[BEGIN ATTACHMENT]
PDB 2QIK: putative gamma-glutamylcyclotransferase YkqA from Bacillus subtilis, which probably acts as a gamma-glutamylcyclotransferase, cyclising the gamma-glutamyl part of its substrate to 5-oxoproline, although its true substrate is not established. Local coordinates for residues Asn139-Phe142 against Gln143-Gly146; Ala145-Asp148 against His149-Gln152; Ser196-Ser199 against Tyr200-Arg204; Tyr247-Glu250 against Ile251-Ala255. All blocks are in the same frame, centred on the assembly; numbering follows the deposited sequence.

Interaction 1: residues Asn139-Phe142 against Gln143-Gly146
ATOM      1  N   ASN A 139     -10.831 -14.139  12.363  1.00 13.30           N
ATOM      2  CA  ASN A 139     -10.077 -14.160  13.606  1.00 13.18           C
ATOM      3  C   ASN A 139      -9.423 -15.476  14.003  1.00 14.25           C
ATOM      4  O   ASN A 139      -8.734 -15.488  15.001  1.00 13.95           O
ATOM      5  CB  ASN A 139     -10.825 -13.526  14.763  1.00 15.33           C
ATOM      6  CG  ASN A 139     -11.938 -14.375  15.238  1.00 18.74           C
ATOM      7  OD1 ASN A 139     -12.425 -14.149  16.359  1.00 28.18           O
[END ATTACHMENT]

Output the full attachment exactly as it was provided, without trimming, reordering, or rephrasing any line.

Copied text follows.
PDB 2QIK: putative gamma-glutamylcyclotransferase YkqA from Bacillus subtilis, which probably acts as a gamma-glutamylcyclotransferase, cyclising the gamma-glutamyl part of its substrate to 5-oxoproline, although its true substrate is not established. Local coordinates for residues Asn139-Phe142 against Gln143-Gly146; Ala145-Asp148 against His149-Gln152; Ser196-Ser199 against Tyr200-Arg204; Tyr247-Glu250 against Ile251-Ala255. All blocks are in the same frame, centred on the assembly; numbering follows the deposited sequence.

Interaction 1: residues Asn139-Phe142 against Gln143-Gly146
ATOM      1  N   ASN A 139     -10.831 -14.139  12.363  1.00 13.30           N
ATOM      2  CA  ASN A 139     -10.077 -14.160  13.606  1.00 13.18           C
ATOM      3  C   ASN A 139      -9.423 -15.476  14.003  1.00 14.25           C
ATOM      4  O   ASN A 139      -8.734 -15.488  15.001  1.00 13.95           O
ATOM      5  CB  ASN A 139     -10.825 -13.526  14.763  1.00 15.33           C
ATOM      6  CG  ASN A 139     -11.938 -14.375  15.238  1.00 18.74           C
ATOM      7  OD1 ASN A 139     -12.425 -14.149  16.359  1.00 28.18           O